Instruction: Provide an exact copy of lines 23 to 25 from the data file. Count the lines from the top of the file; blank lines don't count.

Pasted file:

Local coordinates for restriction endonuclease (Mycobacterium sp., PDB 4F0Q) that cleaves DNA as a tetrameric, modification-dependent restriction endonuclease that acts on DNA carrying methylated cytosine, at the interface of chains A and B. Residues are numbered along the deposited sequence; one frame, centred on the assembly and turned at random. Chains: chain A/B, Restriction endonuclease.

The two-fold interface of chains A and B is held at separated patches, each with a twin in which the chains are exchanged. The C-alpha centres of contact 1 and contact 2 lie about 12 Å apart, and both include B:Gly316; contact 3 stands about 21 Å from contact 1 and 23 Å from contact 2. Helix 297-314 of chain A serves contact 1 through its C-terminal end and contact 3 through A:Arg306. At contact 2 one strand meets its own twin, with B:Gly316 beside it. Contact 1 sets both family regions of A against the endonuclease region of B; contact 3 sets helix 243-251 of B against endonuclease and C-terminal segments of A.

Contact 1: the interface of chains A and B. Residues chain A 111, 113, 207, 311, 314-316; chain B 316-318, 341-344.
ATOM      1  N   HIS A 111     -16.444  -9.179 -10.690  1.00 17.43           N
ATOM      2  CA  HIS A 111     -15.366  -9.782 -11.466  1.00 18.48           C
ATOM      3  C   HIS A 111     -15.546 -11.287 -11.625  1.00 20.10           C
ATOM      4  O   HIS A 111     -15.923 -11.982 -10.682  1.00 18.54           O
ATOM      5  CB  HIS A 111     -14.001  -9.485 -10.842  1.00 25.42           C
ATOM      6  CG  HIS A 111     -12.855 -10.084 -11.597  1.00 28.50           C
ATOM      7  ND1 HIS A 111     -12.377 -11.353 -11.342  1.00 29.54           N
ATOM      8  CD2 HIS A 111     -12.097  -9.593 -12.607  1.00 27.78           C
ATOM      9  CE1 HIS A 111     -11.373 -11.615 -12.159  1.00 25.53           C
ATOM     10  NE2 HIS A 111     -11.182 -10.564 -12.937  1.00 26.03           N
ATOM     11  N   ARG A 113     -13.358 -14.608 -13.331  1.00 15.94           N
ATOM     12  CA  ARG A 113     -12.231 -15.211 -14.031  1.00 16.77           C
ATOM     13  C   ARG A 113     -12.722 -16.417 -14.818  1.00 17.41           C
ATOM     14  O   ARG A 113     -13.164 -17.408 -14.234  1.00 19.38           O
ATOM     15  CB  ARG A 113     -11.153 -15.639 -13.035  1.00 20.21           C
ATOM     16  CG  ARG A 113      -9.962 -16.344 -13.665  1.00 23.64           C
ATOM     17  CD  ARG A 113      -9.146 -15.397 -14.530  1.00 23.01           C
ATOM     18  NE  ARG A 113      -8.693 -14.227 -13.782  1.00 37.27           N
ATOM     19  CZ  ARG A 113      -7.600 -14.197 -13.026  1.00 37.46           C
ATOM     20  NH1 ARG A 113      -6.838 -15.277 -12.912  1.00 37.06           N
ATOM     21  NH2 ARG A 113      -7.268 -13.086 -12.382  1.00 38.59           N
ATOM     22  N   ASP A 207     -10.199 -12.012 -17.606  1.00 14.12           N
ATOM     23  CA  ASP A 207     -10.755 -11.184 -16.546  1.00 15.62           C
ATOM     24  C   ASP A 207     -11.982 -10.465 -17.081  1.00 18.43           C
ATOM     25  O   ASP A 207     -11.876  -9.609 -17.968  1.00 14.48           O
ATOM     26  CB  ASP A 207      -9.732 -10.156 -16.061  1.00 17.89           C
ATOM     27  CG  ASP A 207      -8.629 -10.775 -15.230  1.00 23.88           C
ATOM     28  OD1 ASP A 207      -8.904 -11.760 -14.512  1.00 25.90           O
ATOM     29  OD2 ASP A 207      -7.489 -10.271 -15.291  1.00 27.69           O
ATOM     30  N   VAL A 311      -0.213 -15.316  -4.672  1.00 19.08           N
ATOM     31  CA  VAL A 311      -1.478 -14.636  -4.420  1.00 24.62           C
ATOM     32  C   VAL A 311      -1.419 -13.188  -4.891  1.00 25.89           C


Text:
ATOM     20  NH1 ARG A 113      -6.838 -15.277 -12.912  1.00 37.06           N
ATOM     21  NH2 ARG A 113      -7.268 -13.086 -12.382  1.00 38.59           N
ATOM     22  N   ASP A 207     -10.199 -12.012 -17.606  1.00 14.12           N